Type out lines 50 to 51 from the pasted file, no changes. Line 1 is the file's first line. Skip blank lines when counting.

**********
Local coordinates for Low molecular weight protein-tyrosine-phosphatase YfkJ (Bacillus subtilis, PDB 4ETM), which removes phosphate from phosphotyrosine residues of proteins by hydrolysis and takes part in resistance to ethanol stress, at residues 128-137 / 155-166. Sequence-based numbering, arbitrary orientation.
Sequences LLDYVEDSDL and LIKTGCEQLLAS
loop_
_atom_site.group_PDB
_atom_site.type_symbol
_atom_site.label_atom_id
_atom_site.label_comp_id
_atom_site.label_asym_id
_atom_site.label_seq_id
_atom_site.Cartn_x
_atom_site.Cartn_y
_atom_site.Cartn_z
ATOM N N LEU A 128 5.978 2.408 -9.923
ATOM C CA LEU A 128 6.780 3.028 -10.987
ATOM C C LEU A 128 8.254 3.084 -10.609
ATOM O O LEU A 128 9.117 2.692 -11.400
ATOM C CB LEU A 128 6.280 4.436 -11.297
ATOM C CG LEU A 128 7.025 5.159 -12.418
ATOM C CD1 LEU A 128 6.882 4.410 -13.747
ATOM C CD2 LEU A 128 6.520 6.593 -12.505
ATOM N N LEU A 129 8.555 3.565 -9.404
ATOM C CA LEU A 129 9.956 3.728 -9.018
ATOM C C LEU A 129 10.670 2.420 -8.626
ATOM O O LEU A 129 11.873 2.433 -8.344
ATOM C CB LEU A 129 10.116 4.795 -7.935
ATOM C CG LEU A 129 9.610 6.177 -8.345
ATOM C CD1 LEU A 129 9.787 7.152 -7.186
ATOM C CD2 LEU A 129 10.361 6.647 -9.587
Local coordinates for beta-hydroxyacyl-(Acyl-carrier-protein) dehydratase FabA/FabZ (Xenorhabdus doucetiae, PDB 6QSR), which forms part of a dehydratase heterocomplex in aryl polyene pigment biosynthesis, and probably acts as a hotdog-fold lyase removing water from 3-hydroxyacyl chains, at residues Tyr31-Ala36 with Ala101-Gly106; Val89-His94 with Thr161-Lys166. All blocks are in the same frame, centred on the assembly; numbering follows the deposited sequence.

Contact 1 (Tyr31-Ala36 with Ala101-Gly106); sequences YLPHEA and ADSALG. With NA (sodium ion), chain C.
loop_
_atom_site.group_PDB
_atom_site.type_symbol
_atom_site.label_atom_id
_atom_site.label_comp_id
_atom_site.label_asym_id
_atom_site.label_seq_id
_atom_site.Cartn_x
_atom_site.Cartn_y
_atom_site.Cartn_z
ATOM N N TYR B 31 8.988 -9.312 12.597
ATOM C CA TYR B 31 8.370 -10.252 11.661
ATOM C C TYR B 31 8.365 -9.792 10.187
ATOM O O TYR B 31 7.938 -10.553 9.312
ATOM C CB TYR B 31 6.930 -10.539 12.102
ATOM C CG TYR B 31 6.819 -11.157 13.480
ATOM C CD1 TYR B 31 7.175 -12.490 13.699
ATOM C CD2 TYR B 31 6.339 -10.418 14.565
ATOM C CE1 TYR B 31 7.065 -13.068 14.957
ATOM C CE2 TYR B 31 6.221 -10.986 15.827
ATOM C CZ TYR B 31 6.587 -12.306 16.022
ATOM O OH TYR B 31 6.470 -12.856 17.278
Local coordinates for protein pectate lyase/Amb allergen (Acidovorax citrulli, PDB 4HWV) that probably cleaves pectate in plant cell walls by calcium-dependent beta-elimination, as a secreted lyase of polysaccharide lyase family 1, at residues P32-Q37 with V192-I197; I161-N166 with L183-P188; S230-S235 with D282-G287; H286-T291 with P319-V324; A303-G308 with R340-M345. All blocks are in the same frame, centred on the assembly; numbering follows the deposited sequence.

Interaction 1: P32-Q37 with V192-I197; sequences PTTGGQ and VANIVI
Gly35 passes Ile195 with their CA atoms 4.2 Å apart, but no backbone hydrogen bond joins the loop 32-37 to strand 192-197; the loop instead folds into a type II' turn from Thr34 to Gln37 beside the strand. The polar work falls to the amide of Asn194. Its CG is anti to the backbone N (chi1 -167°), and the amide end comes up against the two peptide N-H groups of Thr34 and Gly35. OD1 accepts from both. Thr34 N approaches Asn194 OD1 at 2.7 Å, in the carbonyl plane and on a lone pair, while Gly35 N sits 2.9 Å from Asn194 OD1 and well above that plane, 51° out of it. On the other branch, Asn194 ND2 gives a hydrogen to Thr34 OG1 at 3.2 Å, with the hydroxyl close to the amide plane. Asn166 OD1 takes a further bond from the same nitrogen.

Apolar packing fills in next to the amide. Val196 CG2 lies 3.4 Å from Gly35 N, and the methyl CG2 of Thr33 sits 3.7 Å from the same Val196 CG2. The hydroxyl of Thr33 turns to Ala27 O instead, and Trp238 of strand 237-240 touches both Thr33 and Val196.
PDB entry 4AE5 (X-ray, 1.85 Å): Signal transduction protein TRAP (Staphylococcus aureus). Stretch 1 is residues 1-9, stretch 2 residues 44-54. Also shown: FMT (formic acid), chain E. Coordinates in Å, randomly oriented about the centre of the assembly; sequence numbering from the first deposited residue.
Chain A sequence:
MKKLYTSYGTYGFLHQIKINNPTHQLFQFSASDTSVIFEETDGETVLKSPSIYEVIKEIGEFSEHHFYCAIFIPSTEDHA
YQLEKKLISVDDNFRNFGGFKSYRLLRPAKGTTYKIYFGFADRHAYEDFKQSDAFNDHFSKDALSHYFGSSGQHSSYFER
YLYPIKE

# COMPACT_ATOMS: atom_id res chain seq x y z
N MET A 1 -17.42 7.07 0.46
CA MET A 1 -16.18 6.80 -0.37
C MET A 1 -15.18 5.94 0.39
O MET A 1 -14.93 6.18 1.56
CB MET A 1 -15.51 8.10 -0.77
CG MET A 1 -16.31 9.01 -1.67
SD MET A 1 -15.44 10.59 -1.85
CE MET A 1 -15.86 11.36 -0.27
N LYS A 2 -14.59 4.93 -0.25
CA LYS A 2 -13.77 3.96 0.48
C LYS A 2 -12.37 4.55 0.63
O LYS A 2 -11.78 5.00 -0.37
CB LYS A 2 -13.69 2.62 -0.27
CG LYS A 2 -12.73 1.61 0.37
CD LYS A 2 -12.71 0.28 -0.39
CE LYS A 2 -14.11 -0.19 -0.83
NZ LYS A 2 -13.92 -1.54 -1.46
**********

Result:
ATOM C CE2 TYR B 31 6.221 -10.986 15.827
ATOM C CZ TYR B 31 6.587 -12.306 16.022